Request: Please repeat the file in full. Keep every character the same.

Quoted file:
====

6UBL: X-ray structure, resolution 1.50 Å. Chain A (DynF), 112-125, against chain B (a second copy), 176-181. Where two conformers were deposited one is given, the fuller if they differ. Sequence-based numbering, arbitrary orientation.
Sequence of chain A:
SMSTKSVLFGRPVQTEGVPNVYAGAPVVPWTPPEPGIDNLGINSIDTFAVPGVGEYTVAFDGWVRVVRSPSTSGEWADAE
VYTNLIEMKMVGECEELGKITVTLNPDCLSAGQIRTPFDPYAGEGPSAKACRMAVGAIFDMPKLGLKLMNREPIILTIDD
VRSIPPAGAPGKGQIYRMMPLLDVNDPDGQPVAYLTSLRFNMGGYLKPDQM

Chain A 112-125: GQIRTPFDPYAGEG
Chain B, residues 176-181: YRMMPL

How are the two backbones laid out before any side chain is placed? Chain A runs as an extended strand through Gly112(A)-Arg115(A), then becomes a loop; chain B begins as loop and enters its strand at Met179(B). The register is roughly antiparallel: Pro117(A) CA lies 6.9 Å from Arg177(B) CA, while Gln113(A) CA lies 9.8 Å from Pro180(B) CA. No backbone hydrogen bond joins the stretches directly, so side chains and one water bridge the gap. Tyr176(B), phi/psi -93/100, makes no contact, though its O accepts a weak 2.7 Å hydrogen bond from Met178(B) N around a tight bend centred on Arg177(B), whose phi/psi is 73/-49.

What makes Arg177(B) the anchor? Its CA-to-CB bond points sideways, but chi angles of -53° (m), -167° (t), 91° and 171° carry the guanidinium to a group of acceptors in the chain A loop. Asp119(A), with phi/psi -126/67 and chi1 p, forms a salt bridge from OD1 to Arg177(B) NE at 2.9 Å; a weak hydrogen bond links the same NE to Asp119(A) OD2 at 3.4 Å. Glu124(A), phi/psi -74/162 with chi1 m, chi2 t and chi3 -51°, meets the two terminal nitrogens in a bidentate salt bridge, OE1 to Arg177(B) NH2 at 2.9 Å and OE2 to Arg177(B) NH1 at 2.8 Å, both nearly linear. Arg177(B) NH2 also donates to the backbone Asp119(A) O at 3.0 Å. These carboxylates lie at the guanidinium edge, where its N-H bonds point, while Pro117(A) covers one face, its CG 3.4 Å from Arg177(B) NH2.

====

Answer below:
6UBL: X-ray structure, resolution 1.50 Å. Chain A (DynF), 112-125, against chain B (a second copy), 176-181. Where two conformers were deposited one is given, the fuller if they differ. Sequence-based numbering, arbitrary orientation.
Sequence of chain A:
SMSTKSVLFGRPVQTEGVPNVYAGAPVVPWTPPEPGIDNLGINSIDTFAVPGVGEYTVAFDGWVRVVRSPSTSGEWADAE
VYTNLIEMKMVGECEELGKITVTLNPDCLSAGQIRTPFDPYAGEGPSAKACRMAVGAIFDMPKLGLKLMNREPIILTIDD
VRSIPPAGAPGKGQIYRMMPLLDVNDPDGQPVAYLTSLRFNMGGYLKPDQM

Chain A 112-125: GQIRTPFDPYAGEG
Chain B, residues 176-181: YRMMPL

How are the two backbones laid out before any side chain is placed? Chain A runs as an extended strand through Gly112(A)-Arg115(A), then becomes a loop; chain B begins as loop and enters its strand at Met179(B). The register is roughly antiparallel: Pro117(A) CA lies 6.9 Å from Arg177(B) CA, while Gln113(A) CA lies 9.8 Å from Pro180(B) CA. No backbone hydrogen bond joins the stretches directly, so side chains and one water bridge the gap. Tyr176(B), phi/psi -93/100, makes no contact, though its O accepts a weak 2.7 Å hydrogen bond from Met178(B) N around a tight bend centred on Arg177(B), whose phi/psi is 73/-49.

What makes Arg177(B) the anchor? Its CA-to-CB bond points sideways, but chi angles of -53° (m), -167° (t), 91° and 171° carry the guanidinium to a group of acceptors in the chain A loop. Asp119(A), with phi/psi -126/67 and chi1 p, forms a salt bridge from OD1 to Arg177(B) NE at 2.9 Å; a weak hydrogen bond links the same NE to Asp119(A) OD2 at 3.4 Å. Glu124(A), phi/psi -74/162 with chi1 m, chi2 t and chi3 -51°, meets the two terminal nitrogens in a bidentate salt bridge, OE1 to Arg177(B) NH2 at 2.9 Å and OE2 to Arg177(B) NH1 at 2.8 Å, both nearly linear. Arg177(B) NH2 also donates to the backbone Asp119(A) O at 3.0 Å. These carboxylates lie at the guanidinium edge, where its N-H bonds point, while Pro117(A) covers one face, its CG 3.4 Å from Arg177(B) NH2.